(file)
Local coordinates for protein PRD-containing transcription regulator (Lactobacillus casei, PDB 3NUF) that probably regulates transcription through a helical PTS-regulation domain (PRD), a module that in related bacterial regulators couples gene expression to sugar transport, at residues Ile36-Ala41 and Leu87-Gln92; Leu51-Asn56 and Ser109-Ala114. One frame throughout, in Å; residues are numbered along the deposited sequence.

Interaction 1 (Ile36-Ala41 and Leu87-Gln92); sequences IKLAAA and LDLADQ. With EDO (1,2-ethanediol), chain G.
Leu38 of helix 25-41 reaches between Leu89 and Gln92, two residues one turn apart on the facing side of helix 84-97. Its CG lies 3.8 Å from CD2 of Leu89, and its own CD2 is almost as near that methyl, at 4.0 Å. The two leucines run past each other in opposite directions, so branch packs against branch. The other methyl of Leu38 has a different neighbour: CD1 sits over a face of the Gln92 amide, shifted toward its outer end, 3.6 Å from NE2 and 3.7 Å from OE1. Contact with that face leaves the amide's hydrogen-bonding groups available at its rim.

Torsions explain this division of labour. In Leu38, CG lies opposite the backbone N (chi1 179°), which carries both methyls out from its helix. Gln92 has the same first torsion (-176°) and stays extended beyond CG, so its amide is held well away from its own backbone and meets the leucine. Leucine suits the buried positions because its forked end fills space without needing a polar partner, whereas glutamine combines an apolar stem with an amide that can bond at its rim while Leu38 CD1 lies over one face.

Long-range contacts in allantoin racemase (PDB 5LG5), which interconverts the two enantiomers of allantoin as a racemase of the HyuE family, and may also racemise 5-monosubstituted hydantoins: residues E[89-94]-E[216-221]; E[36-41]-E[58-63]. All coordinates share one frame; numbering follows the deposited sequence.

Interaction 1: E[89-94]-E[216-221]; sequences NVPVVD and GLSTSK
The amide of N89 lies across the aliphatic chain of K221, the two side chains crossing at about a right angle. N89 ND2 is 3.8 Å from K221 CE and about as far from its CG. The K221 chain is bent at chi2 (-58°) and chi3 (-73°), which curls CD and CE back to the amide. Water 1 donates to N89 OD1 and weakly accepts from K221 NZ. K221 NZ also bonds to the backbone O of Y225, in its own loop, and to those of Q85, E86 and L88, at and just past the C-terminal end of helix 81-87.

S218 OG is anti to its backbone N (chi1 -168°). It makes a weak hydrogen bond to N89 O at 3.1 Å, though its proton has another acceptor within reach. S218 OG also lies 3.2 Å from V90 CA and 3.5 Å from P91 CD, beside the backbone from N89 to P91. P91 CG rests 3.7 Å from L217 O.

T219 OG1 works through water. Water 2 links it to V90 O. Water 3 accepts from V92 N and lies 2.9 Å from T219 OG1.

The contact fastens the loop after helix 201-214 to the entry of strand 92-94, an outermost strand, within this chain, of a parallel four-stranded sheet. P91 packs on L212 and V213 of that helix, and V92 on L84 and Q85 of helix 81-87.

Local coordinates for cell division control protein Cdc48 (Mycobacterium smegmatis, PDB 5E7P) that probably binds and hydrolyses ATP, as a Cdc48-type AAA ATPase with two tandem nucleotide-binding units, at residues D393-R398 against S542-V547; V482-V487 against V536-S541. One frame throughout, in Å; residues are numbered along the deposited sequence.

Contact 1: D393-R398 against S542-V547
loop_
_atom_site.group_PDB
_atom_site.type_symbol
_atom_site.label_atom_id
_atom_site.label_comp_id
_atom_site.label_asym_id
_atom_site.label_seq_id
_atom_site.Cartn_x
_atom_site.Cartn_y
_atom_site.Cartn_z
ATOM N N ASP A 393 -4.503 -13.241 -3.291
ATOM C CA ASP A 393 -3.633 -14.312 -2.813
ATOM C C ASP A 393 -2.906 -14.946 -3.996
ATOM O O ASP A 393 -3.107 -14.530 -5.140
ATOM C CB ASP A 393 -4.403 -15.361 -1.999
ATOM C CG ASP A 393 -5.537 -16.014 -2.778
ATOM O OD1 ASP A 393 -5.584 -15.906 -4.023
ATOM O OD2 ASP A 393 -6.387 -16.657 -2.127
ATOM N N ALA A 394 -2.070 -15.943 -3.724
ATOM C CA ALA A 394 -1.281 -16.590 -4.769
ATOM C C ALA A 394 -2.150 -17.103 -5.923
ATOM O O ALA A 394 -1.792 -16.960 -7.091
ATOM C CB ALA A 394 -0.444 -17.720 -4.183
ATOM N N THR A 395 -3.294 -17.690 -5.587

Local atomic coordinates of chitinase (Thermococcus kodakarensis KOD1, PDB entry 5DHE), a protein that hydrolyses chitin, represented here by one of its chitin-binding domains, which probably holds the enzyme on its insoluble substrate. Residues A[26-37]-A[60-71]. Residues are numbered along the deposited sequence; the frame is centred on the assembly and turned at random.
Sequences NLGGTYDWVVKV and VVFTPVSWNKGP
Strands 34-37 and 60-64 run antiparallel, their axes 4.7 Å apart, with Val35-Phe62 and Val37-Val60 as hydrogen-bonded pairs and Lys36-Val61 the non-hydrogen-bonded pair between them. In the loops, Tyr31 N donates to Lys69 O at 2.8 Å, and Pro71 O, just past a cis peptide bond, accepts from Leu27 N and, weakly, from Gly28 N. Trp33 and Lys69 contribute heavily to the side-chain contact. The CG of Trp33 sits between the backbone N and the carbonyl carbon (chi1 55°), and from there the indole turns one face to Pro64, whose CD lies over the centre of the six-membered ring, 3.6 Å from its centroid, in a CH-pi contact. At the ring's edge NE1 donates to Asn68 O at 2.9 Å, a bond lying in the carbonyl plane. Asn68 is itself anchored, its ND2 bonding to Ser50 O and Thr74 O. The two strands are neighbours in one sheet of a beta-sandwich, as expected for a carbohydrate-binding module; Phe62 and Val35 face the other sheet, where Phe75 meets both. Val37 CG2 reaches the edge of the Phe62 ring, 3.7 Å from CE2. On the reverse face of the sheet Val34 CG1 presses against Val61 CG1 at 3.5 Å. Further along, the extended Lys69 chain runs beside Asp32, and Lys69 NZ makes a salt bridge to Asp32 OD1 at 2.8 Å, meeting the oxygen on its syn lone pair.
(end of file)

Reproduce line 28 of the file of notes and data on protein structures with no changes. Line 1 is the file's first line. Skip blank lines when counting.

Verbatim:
ATOM C CG ASP A 393 -5.537 -16.014 -2.778